Saturday, July 20, 2024

Stock market today: Wall Street claws back some of its losses from earlier in the week

by Associated Press

NEW YORK (AP) — Wall Street is clawing back some of its losses from earlier in the week as pressure eases from the bond market Thursday.

The S&P 500 was 0.5% higher in morning trading, coming off a back-to-back loss. The Dow Jones Industrial Average was edging down by 6 points, or less than 0.1%, as of 10:45 a.m. Eastern time, and the Nasdaq composite was 1.1% higher.

Big Tech stocks were helping to lead the way, including a 2.6% climb for Apple. Fastenal jumped 7.2% for the biggest gain in the S&P 500 after the distributor of safety supplies, fasteners and other products reported a bigger quarterly profit than analysts expected. They helped offset a warning from Humana about how higher costs would eat into its profit. The insurer tumbled 11.3%.

Stocks were broadly steadier as Treasury yields in the bond market slowed their jump from earlier in the week. Yields had been climbing as traders pushed back their forecasts for how soon the Federal Reserve will begin cutting interest rates. Higher yields in turn undercut prices for stocks and raise the pressure on the economy.

The Fed has indicated it will likely cut rates several times in 2024 because inflation has been cooling since its peak two summers ago, meaning it may not need as tight a leash on the economy and financial system. But critics said Wall Street’s expectations went overboard in how many cuts the Fed would deliver this year and how soon it would begin. That in turn may have sent stock prices too high and Treasury yields too low since their big moves began last autumn.

The yield on the 10-year Treasury was holding steady at 4.11%, its same level as late Wednesday. It had begun the week at 3.95%.

The yield on the two-year Treasury, which moves more on expectations for Fed action, eased to 4.34% from 4.36%. But even there was hesitation.

Treasury yields swung up and down in the minutes after a report on Thursday morning showed the number of U.S. workers applying for unemployment benefits fell last week to its lowest level since two Septembers ago. That’s good news for workers and for the economy overall, which has so far powered through predictions for a recession.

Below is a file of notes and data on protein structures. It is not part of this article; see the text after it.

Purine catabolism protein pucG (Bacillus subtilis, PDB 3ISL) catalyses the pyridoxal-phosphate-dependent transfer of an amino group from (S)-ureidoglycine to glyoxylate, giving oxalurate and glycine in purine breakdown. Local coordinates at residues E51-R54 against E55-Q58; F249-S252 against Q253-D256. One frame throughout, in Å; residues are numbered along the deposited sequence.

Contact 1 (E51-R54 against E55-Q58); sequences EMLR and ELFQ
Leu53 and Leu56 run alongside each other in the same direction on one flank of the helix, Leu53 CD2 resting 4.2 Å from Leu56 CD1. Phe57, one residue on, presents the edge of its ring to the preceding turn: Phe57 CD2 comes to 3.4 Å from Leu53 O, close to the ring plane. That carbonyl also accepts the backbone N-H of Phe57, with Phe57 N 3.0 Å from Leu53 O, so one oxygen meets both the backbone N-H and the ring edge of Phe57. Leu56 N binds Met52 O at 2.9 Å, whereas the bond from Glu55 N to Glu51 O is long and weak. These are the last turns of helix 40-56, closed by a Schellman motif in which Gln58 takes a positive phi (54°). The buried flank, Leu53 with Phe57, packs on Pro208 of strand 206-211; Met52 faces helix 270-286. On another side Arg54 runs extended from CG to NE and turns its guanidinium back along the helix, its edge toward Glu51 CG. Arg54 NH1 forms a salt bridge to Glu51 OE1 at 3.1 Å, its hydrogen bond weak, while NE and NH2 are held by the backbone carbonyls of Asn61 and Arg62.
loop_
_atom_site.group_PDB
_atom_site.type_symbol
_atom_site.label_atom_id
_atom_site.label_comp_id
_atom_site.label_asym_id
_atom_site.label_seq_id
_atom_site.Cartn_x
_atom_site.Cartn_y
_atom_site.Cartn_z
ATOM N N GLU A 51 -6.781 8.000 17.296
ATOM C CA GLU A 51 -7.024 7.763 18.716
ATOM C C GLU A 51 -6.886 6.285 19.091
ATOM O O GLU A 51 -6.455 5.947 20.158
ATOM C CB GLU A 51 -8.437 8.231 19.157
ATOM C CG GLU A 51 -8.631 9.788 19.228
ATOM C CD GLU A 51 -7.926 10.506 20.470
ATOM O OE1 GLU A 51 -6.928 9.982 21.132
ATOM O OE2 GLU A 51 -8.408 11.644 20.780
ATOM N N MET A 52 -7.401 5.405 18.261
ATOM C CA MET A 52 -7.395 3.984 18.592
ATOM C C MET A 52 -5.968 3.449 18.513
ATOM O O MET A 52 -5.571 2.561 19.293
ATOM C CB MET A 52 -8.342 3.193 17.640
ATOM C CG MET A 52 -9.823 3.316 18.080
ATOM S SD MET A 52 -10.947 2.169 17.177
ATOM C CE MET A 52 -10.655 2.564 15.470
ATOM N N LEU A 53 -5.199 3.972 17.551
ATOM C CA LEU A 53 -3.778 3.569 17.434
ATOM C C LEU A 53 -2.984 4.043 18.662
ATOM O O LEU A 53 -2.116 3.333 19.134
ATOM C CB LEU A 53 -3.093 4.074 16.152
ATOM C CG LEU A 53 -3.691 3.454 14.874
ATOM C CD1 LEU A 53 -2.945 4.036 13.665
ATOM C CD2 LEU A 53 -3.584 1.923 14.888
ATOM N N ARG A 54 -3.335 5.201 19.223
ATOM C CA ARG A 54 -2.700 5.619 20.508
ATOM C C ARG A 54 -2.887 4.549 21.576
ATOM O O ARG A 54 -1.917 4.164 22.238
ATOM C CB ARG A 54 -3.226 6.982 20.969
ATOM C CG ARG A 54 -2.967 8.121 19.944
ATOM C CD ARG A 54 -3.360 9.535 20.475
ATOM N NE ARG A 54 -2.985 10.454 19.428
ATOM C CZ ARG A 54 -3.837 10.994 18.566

But a stronger-than-expected job market could also keep upward pressure on inflation. That would lessen the chances of the Federal Reserve cutting rates as soon as its March meeting. Traders are now betting on a roughly 57% chance of that, down from more than 70% a week ago, according to data from CME Group.

“The story this week continues to be robust economic data, and how it may keep rate cuts on ice for a while,” said Chris Larkin, managing director, trading and investing, at E-Trade from Morgan Stanley.

Other reports on the economy were mixed Thursday. One showed manufacturing in the mid-Atlantic region is contracting by more than economists expected. Another said homebuilders broke ground on more projects last month than economists expected, even if it was weaker than November’s level.

Stocks of homebuilders ticked higher following the report, including a 0.5% rise for D.R. Horton and 0.9% climb for Lennar.

On the losing end of Wall Street were several financial companies that reported weaker results for the end of 2023 than analysts expected. Discover Financial Services fell 7.1%, and KeyCorp lost 3.3%.

In stock markets abroad, indexes rose across much of Europe and Asia to trim their losses for the week so far.

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